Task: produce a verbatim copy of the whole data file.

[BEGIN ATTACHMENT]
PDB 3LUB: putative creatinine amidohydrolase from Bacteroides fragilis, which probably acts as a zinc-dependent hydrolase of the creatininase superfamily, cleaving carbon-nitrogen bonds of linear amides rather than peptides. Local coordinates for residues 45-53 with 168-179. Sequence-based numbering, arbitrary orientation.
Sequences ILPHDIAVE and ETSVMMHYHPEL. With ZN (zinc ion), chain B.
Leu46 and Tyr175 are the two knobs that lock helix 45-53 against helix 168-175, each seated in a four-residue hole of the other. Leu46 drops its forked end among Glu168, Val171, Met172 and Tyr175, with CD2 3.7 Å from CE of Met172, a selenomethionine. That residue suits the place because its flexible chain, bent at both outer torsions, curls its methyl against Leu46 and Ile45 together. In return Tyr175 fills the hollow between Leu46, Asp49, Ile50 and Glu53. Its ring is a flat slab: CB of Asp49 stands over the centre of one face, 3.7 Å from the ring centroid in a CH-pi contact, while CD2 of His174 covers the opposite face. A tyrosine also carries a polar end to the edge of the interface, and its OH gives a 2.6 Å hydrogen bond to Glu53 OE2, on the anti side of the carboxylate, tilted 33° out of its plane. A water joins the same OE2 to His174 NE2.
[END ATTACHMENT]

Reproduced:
PDB 3LUB: putative creatinine amidohydrolase from Bacteroides fragilis, which probably acts as a zinc-dependent hydrolase of the creatininase superfamily, cleaving carbon-nitrogen bonds of linear amides rather than peptides. Local coordinates for residues 45-53 with 168-179. Sequence-based numbering, arbitrary orientation.
Sequences ILPHDIAVE and ETSVMMHYHPEL. With ZN (zinc ion), chain B.
Leu46 and Tyr175 are the two knobs that lock helix 45-53 against helix 168-175, each seated in a four-residue hole of the other. Leu46 drops its forked end among Glu168, Val171, Met172 and Tyr175, with CD2 3.7 Å from CE of Met172, a selenomethionine. That residue suits the place because its flexible chain, bent at both outer torsions, curls its methyl against Leu46 and Ile45 together. In return Tyr175 fills the hollow between Leu46, Asp49, Ile50 and Glu53. Its ring is a flat slab: CB of Asp49 stands over the centre of one face, 3.7 Å from the ring centroid in a CH-pi contact, while CD2 of His174 covers the opposite face. A tyrosine also carries a polar end to the edge of the interface, and its OH gives a 2.6 Å hydrogen bond to Glu53 OE2, on the anti side of the carboxylate, tilted 33° out of its plane. A water joins the same OE2 to His174 NE2.